Years ago, we used to seal our frames with linseed oil, but today's aerosol sprays do an excellent job and are easier to apply.

As for the freewheel, I wouldn't be surprised if a fresh water soak, a bit of hand labor to work it loose, followed by an alcohol rinse (removes water), then oil, brings it back to 99% of the way it was before.
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Old 12-31-12, 09:08 PM   #6
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Spray the frame interior with fish oil.
panel beaters, auto body guys, use it for inside car stuff.
The fishy smell goes after a week or 2.

Last edited by NZDoug; 12-31-12 at 09:10 PM. Reason: Adding comment
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Old 12-31-12, 09:21 PM   #7
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Quote:
Originally Posted by NZDoug View Post
Spray the frame interior with fish oil.
panel beaters, auto body guys, use it for inside car stuff.
The fishy smell goes after a week or 2.
I believe that's a "Down Under" product, and don't know if it's readily available in the NY area. Around here fish oil is stuff you eat for it's heart healthy benefits.

But I'm sure the OP will find something comparable at an auto store, since cars have the same problem protecting interior spaces from rust.
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Old 12-31-12, 11:39 PM   #8
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Flush it repeatedly with fresh water and fill the tube with this. http://www.jamestowndistributors.com...&keyword=ospho It leaves a deposit of iron phosphate that will act like a ZRC under coat. Flush out the excess, dry it and treat it with Frame Saver or linseed oil.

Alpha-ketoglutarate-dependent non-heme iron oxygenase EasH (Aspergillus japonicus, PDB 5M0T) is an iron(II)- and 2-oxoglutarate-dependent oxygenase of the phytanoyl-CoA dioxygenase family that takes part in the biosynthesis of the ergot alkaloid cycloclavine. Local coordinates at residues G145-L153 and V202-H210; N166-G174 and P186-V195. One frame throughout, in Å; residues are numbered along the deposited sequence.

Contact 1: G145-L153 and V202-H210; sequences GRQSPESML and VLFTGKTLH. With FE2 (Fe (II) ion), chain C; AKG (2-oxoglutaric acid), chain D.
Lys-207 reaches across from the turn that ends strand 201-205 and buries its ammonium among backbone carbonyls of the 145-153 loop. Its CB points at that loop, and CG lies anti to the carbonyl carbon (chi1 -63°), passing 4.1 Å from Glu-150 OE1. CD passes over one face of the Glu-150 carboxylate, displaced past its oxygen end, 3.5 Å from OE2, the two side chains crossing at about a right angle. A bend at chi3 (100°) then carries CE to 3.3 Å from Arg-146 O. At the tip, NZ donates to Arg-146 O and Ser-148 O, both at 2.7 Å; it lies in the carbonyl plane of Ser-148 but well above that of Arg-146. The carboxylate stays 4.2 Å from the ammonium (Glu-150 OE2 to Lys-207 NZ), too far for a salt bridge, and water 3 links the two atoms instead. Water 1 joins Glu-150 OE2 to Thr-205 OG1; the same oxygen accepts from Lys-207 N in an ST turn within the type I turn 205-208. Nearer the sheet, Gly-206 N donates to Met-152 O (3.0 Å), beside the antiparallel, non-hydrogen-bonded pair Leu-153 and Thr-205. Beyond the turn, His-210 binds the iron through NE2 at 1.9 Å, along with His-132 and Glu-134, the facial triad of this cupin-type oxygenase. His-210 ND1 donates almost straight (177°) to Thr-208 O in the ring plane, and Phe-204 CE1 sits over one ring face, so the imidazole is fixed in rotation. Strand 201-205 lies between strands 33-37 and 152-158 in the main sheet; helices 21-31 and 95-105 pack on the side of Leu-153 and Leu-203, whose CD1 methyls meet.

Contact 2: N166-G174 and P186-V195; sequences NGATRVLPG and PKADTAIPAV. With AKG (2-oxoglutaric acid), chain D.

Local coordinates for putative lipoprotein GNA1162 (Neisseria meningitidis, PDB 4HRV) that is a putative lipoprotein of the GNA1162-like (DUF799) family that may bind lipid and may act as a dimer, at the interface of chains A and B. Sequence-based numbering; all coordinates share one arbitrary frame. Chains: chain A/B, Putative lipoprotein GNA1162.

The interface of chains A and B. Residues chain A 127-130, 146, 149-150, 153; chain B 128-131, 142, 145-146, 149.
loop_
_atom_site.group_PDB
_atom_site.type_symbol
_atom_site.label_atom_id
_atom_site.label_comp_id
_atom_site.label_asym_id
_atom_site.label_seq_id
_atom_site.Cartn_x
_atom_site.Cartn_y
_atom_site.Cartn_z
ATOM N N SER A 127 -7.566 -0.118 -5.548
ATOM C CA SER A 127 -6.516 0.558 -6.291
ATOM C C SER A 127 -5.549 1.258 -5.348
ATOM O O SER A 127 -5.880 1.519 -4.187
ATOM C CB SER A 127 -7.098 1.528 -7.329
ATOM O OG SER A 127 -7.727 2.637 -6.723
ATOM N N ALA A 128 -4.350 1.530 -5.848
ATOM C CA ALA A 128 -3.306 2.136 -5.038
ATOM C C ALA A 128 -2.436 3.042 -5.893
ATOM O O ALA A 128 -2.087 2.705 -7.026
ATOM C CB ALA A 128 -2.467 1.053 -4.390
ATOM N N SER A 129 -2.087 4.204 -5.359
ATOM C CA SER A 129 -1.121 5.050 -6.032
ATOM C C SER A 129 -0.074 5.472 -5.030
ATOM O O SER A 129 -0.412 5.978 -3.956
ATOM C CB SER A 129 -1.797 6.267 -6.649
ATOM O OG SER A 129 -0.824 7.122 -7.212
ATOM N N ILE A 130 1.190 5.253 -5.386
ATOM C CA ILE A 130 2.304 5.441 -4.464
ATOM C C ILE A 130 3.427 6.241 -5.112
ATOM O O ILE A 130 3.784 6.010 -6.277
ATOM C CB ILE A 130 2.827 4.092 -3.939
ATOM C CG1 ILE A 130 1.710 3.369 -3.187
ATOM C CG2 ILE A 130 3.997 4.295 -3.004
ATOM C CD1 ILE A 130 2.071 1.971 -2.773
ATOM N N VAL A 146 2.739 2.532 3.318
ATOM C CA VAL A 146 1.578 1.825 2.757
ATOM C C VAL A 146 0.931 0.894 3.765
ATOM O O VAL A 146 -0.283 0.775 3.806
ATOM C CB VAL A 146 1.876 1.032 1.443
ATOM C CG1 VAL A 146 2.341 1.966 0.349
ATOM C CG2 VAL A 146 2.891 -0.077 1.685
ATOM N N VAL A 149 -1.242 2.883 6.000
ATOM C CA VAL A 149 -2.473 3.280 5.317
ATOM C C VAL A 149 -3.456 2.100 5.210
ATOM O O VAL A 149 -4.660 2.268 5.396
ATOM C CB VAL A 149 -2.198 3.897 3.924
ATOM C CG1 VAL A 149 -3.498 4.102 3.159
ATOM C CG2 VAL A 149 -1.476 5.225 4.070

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Old 01-01-13, 07:27 AM   #9
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There is a rust converting primer on the market that comes in a spray can. It converts light rust into an inert black oxide that protects the metal from further rust. Using an extension tube, you should be able to spray it into most of the areas of your main tubes and BB shell pretty well. Just mask the outside paint well to protect it from overspray. Online you can get it from Eastwood company with the extension tubing for coating the inside of vehicle frames.

http://www.eastwood.com/eastwood-rust-converter.html
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Old 01-04-13, 03:08 PM   #10
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Thanks everyone, I ended up running clean water through, then water/dishsoap mix. Blew it dry with a compressor. Hit the inside of the tubes with Freeall and an old toothbrush scrubbed the headtube seat tube and bottom bracket. Then sprayed all the tubes with Freeall and let it dry.


Thanks for all your help. Now time to find a nice vintage group to put on it : )
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Old 01-04-13, 06:45 PM   #11
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Very nice bike, is a good thing it survive from that hurricane. Good Luck and keep your bike looking great
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Old 01-04-13, 07:04 PM   #12
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Send me your address via the link on the site, and I'll mail you a bottle of Chain-L to hurricane proof the chain for next time (which I hope is a long way off).